Young voters making voices heard in Colorado

Posted at 6:30 PM, Nov 02, 2020
and last updated 2020-11-02 23:38:25-05

COLORADO SPRINGS — El Paso County and the nation are seeing a record-breaking turnout of young voters heading to the polls. They're making their voices heard, with more than 188,000 ballots casted by Colorado voters between the ages of 18 and 24 years old as of Monday afternoon.

News5 spoke to several young voters in the Colorado Springs community to see what's motivating them to vote. We found out there are a number of reasons.

Young voter turnout in Colorado is typically higher than most states, partly because of the laws. Colorado is one of 14 states where 16-year-old's can register to vote, for example, when they get their driver's license. 17-year-old's in the state can also vote in the Primary election. Plus, if you're 18 on or before Election Day, you can vote in Colorado, and you can also register to vote on Election Day.

PJ Platt, an 18-year-old High School senior, is voting for the first time in the 2020 Presidential Election, News5 asked him why.

"Voting is the most important thing you can do for your country, said Platt. "It impacts how our country's run and I really want to get out there and make my voice heard."

Young voters like him also registered to vote after learning about important issues on the ballot.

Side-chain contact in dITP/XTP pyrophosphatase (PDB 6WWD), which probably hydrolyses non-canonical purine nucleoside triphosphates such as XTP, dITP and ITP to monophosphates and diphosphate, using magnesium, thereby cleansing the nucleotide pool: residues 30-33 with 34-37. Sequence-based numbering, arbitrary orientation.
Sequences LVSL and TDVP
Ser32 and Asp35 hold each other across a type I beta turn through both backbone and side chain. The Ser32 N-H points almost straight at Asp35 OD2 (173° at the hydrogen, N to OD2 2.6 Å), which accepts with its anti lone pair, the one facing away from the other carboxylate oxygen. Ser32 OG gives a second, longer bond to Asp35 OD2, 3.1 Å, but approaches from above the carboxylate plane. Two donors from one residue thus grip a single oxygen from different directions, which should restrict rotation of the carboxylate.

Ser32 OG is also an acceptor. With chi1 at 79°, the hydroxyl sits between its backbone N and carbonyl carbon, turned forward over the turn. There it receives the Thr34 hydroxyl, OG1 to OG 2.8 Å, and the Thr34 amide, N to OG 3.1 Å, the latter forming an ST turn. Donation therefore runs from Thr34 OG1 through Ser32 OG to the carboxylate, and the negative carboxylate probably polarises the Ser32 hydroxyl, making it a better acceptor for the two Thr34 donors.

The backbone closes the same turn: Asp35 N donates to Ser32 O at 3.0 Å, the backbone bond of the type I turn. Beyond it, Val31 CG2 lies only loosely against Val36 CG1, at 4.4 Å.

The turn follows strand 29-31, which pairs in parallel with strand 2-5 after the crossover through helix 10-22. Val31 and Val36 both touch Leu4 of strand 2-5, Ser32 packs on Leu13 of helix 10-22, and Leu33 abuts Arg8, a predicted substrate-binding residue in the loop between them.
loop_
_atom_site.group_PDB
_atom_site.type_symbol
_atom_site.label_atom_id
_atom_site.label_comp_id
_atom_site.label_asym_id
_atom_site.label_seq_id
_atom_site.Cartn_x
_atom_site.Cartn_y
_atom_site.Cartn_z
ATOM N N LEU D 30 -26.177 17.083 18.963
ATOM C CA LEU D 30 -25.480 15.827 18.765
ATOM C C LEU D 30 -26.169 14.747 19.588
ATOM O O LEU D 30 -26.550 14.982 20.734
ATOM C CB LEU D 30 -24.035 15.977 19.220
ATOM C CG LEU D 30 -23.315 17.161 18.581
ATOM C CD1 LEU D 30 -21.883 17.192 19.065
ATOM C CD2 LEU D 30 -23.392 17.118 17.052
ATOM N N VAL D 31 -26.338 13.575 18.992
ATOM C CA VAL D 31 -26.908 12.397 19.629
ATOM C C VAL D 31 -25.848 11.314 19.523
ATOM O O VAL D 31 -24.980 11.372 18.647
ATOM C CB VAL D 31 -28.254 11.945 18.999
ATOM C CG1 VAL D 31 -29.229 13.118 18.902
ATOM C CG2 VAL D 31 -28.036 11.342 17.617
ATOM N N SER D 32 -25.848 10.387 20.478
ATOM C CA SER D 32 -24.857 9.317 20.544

"A lot of young voters want to make sure they have an impact on America," said Platt. "Some are happy with how things are going, and some are unhappy, but they want to make sure people know how they feel about the issues of today."

News5 also spoke to AJ Bailey, a UCCS student, who isn't voting for the first time, but is voting in his first presidential election. We asked the 20-year-old what's motivating him to get to the polls.

"I believe I've been motivated mostly because of what's going on in the country," said Bailey. "This is one of the most important elections of our lifetime."

He says he's also encouraged many other voters his age, and on campus, through the use of technology and social media.

"I have contacted them by message, by SnapChat, even Twitter, reaching out to all of them and asking them if they've voted or not and help encourage them through that," said Bailey.

Meanwhile Ray Reyes III, a grad student at UCCS and member of a political group on campus, tells other students that voting is one way to make change in our community.

"Where it actually makes a difference is at the state and local level, so if you really want to make changes in your community then you want to focus on those levels," said Reyes. "We vote these people in, and if you have a problem with them, you can vote them out."